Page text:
MIAMI -- Within hours after Hurricane Maria crashed ashore last month, officials at Fort Lauderdale's Nova Southeastern University knew their Puerto Rico campus would be closed for weeks or even longer while the shattered island recovered. And, with power, water and even most forms of commerce knocked out, they worried about what might be happening to their 770 students, faculty and staff in San Juan.
When Tampa cardiologist Kiran Patel -- who through a family foundation has donated hundreds of millions of dollars to Nova -- learned of their worries, he said the solution was simple: I've got a plane that most of the time just sits on the runway. Why don't we use it get supplies to our people in Puerto Rico?
It was the beginning of a supply route that now has funneled about 6,000 pounds of food, water, toilet paper, flashlights, batteries and baby wipes to the Nova campus. That might be a small drop in a very large bucket on an island of 3.5 million people, but it's still 770 or so people that the Puerto Rican government, stretched thin in every direction by a catastrophe of near-Biblical proportions, doesn't have to worry about.
"Depending on government and professionals to help you is not the way I was raised," Patel said. "What's happening in Puerto Rico is not a government problem. It's our problem. It's society's problem, and we all have to act."
Nova's effort to bypass the delays clamped on Puerto Rico hurricane relief by red tape, jurisdictional squabbling and limited transportation resources is by no means the only one. A growing trickle of supplies is flowing onto the island from private individuals and companies that aren't waiting around for anybody to approve their plans, but just doing it.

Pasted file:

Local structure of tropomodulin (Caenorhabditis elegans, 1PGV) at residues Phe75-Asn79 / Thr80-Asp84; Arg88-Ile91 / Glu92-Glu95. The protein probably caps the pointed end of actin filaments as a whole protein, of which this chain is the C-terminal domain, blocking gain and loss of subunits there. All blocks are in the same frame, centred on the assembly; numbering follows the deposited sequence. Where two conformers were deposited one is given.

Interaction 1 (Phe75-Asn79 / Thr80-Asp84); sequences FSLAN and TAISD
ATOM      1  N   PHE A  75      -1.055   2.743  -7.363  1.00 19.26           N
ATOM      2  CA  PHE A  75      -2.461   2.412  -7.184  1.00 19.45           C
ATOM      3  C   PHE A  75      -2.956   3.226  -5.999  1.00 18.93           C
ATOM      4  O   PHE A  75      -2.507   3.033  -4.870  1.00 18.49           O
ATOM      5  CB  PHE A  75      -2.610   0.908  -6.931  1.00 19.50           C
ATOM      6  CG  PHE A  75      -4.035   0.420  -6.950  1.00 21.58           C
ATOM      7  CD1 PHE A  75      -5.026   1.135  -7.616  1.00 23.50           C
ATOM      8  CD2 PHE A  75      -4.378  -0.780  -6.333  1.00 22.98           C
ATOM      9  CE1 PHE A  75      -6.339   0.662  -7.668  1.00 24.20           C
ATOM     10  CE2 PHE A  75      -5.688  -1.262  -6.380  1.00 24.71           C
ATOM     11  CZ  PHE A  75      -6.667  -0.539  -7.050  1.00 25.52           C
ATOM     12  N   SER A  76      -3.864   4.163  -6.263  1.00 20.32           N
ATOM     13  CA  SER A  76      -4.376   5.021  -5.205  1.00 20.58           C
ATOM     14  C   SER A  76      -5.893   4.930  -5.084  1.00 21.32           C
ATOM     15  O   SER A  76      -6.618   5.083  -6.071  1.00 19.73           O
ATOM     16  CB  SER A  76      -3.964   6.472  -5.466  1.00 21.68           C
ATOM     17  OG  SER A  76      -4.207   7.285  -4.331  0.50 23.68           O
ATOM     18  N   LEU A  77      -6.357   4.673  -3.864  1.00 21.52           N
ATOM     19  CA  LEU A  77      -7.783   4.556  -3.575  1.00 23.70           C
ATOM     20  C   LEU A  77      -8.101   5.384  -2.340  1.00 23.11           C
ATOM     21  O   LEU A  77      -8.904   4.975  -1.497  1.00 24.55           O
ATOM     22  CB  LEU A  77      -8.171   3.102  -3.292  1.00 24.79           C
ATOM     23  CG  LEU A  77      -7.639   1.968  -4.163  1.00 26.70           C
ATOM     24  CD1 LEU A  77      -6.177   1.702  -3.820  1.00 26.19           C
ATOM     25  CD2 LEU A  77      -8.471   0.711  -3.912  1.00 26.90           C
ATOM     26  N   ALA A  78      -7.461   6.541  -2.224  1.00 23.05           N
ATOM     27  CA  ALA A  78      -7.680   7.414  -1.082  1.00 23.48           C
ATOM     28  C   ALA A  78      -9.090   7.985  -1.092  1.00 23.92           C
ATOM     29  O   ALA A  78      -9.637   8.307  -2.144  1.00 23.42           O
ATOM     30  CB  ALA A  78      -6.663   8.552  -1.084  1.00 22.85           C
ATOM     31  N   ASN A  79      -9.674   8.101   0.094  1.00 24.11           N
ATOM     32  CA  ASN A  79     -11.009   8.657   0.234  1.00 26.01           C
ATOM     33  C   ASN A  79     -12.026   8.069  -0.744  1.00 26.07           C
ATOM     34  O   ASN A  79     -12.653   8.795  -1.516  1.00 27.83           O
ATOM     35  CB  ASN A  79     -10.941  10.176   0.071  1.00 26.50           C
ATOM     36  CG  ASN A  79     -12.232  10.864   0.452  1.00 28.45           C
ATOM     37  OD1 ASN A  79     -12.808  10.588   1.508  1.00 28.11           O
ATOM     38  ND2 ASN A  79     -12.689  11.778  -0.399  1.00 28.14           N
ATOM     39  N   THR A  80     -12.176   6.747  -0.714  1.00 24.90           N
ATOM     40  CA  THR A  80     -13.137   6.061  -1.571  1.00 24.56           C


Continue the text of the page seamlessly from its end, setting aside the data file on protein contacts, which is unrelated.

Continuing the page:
"Sometimes you have to do it the Miami way," said political-communications consultant Eleazar David Melendez, a member of an informal relief network -- he calls it a "guerilla flotilla" -- that has shipped nearly a million pounds of supplies to Puerto Rico in the past 10 days or so. "Not follow the rules, just get a result."
Some of the efforts are big, some small. The rapper Pitbull sent his private plane to evacuate cancer patients. DHL flew 250,000 pounds of supplies in a single week. Two FedEx relief flights a day have arrived since the main San Juan airport reopened. The Fort Lauderdale-based medical transport company REVA sent three team members to hand out medical supplies last week.
But even a single small plane can make a big difference, the relief workers say.
"We have a lot of people with twin turboprop planes who help us," Melendez said. "They can carry maybe 10,000 pounds tops. That doesn't sound like much. But 10,000 pounds of insulin, that's really important."
Sometimes the private relief efforts are driven by personal ties to Puerto Rico, like those of Nova Southeastern or Melendez, who was born on the island. And sometimes they originate with people who realize they're situated to help.